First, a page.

OUTSIDE THE BOX
EVERY year the Heritage Foundation publishes its Index of Economic Freedom. The latest issue, ratings for 2011, shows once again that the Philippines in its overall economic freedom ranks alongside some of the worst hellhole countries on the planet.
When your next door neighbors are Mozambique and Swaziland and you are way behind Mongolia, Lebanon and Uganda, it may be time to rethink your government policies.
By the Heritage Foundation’s definition, “Economic freedom [EF] is the fundamental right of every human to control his or her own labor and property. In an economically free society, individuals are free to work, produce, consume and invest in any way they please, with that freedom both protected by the state and unconstrained by the state.”
They measure EF in four categories: Rule of Law; Limited Government; Regulatory Efficiency; and Open Markets. Overall, on a scale of 1 to 100, PHL received a score of 57.
However, in the subcategories, the score is worse. For Property Rights, it is a 30 and for Freedom from corruption, the score is a 24. On Property, we rank right up there with Syria, Indonesia and Nigeria. For corruption, we proudly stand with Nigeria and Bangladesh. Greece is less corrupt than the Philippines.
Before you start thinking that ending corruption and fixing the judicial system is the answer, the other factors are just as interesting. Remember the heart of the definition of economic freedom, “In an economically free society, individuals are free to work, produce, consume and invest in any way they please.”
“Business freedom is a quantitative measure of the ability to start, operate and close a business that represents the overall burden of regulation as well as the efficiency of government in the regulatory process.” In Business Freedom, PHL has a score of 54, similar to Indonesia and Ecuador, but way behind Vietnam (61), Chile (69) and Thailand (72).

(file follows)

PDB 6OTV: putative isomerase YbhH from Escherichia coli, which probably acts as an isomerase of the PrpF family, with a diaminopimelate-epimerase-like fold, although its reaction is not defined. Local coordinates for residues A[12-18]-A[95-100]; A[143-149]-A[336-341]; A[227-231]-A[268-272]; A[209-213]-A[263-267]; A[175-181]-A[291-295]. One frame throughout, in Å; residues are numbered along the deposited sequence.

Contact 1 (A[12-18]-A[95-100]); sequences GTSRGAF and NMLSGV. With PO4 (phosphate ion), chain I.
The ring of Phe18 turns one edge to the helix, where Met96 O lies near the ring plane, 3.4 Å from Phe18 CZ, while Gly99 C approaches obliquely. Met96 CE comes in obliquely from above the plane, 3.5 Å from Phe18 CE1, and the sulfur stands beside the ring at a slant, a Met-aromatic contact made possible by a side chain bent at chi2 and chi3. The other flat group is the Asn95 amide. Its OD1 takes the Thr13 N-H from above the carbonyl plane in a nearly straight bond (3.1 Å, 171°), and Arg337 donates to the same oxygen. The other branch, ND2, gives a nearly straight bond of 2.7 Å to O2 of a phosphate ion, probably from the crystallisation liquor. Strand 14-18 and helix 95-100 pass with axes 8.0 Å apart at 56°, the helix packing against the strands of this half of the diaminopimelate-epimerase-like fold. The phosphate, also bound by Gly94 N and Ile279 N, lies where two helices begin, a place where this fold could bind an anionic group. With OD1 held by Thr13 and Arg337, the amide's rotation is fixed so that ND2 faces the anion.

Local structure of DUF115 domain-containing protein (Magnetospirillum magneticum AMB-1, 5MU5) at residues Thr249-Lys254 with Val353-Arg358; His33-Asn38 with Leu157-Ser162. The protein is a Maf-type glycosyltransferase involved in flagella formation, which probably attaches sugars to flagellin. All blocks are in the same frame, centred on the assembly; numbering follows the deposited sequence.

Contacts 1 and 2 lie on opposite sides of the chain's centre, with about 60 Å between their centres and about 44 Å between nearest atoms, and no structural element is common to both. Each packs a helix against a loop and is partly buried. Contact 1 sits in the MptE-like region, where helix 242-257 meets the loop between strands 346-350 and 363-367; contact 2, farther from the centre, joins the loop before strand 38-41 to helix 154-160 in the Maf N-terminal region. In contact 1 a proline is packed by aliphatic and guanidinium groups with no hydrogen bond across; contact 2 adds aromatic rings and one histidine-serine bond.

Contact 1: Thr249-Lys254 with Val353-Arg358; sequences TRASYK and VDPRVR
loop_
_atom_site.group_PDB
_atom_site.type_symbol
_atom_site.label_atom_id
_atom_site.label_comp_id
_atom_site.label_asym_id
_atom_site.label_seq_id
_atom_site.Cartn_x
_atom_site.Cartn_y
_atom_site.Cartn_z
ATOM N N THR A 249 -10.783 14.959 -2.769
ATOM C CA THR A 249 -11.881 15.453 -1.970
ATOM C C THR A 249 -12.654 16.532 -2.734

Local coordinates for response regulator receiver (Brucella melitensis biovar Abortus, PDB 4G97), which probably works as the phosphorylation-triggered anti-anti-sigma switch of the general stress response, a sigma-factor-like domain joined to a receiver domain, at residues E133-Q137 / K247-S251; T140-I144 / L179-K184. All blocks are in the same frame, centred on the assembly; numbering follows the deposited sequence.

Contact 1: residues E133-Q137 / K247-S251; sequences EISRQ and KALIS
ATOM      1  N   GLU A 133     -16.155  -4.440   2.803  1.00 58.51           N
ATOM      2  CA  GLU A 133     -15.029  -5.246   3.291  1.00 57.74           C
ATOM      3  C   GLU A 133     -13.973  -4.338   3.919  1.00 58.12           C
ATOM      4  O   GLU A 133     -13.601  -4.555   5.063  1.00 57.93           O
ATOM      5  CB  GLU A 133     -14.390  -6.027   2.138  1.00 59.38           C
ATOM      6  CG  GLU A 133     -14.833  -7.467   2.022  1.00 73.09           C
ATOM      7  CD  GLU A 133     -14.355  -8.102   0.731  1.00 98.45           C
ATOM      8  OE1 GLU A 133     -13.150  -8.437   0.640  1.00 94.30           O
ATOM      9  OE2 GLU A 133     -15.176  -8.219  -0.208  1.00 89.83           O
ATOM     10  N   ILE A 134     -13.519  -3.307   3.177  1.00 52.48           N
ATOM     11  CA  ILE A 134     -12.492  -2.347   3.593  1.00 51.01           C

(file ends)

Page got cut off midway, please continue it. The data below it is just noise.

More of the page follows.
“Labor Freedom is a quantitative measure that looks into various aspects of the legal and regulatory framework of a country’s labor market.” Here the nation is scored at 52 along with highly socialist France and also Spain. Thailand scores a very high 79 and India is at 74.
Business and labor freedom are critical aspects to investment. “In an economically free country, there would be no constraints on the flow of investment capital. Individuals and firms would be allowed to move their resources into and out of specific activities, both internally and across the country’s borders, without restriction.” And how did the Philippines score as to Investment Freedom? We got a 40, interestingly, the same as Thailand.
Yet Thailand’s overall rank is 60 with PHL at 107 and Thailand’s overall score is 65 versus ours at 57.
What could be the variables that place Thailand so far ahead of the Philippines both in economic freedom and the resulting better economic growth and poverty reduction?
Thailand’s freedom from corruption score is much better at 35 versus 24 and its protection of property rights is scored at 45 against ours at 30. Case closed as to what the problem is.
Investment in Thailand, both domestic and foreign, is what makes the Philippines look in comparison like a basket case. Yet their investment freedom ranking is the same as PHL. They have almost exactly the same foreign-investment restrictions on company and property ownership. Yes, their corruption and property rights ratings are both 55 ranks higher than PHL out of 179 countries.
The huge difference is business freedom and labor freedom. Thailand is 74 ranks higher in business freedom and 96 ranks higher in labor freedom.
There is of course a correlation between economic success and the rule of law, which is absolutely combined with freedom from corruption.
However, from foreign direct investment numbers and employment figures, decreased corruption and rule of law might be slightly offset by a better business climate. Russia has a worse score in the negatives but is much higher on the business freedoms.
Further, this economic freedom study has been done since 1995. The Philippines has improved little since its 1995 score of 55.
When you look at the longer-term picture, two trends appear. With countries having similar problems of corruption, greater business and labor freedom will create a better economy. Decreased government intervention and manipulation of business and labor creates a less corrupt environment. It makes sense. Make it easier to do business with less contact with government, then less opportunities for corruption.
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